I can't breathe. Unequal exposure to ecological hazards.

I can’t breathe. Unequal exposure to ecological hazards.

“I can’t breathe”.

A powerful protest phrase as a rallying cry in campaigns against violence and systemic racism toward black people in the criminal justice system. However as Dr. Daniel Faber at Northeastern University has revealed, there is a “double meaning with this slogan” that bears an entirely different injustice.

Black and Latino Americans breathe different air than white Americans,” says Faber.

Right here in the commonwealth of Massachusetts.

“In Massachusetts, we have some of the most profound racial and class disparities with respect to the unequal exposure to ecological hazards that you will find anywhere in the United States,” says Faber. 

In turns out, not all communities in Massachusetts are polluted equally.

In Faber’s report (the most comprehensive environmental justice study of any state in our country), environmentally hazardous industrial facilities, power plants, municipal solid waste combustors (incinerators), toxic waste sites, landfills of all types, trash transfer stations are unequally distributed.The vulnerable population with the most exposure to these ecological hazards are low income & high minority communities.

Low income communities are exposed to environmentally hazardous facilities 4 times more than high income communities.

High minority communities are exposed to environmentally hazardous facilities 20 times more than low minority communities.

In the realm of environmental injustice, the scope of an issue can be extremely hard to fathom or empathize with, especially with mere statistics such as the previously stated. For example, how far does your empathy go when you hear this? Americans may be inadvertently killing 1.3 million children in southern Africa suffering from acute malnutrition. As Nicholas Kristof states, “climate change, disproportionately caused by carbon emissions from America, seems to be behind a severe drought that has led crops to wilt across seven countries in southern Africa”.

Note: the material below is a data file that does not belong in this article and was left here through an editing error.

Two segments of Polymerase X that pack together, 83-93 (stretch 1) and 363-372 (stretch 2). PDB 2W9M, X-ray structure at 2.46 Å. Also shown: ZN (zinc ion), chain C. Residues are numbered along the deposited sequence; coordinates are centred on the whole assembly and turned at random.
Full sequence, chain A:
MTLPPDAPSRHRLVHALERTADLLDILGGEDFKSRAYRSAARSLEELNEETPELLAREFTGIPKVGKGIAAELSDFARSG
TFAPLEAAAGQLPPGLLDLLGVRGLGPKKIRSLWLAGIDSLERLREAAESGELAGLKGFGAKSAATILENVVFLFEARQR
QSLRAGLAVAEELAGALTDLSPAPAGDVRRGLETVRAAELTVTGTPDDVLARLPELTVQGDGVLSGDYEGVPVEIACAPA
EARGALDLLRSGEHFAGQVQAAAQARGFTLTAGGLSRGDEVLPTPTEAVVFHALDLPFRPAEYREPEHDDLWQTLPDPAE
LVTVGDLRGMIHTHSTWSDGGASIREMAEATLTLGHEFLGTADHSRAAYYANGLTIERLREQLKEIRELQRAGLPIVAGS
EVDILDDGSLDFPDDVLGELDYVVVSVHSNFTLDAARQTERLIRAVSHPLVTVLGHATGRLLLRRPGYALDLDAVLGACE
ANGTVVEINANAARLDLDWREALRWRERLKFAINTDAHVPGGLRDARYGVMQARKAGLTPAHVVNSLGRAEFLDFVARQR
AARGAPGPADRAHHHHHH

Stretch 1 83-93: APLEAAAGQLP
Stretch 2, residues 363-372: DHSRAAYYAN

The fact of the matter is that blood is on our hands. But do you feel any tug of the heart? Probably not. Is it because this feels too far away? 

The problem: how do we create an empathetic reaction to these statistics? I propose an interactive documentary to bring the aspect of humanity to Faber’s compelling research of the environmental injustice present in the commonwealth of Massachusetts.

In order to combat the theme of ‘profit over people’ present in communities facing environmental injustice, we must give them a voice. Marginalized communities are facing corporate environmental abuse with no defense. The environmental justice movement is one of the most underfunded social movements. Communities are being stepped on by greedy corporate industry and political leaders.

A child playing on a playground near Alewife station, should not be playing on top of a pre-existing hazardous waste site and/or polluting facility.

A child taking a breath of air in Roxbury should not be exposed to 41.8% “more hazardous” toxic chemicals than a child taking a breath of air in Beacon Hill.

This is environmental injustice, here in our backyard.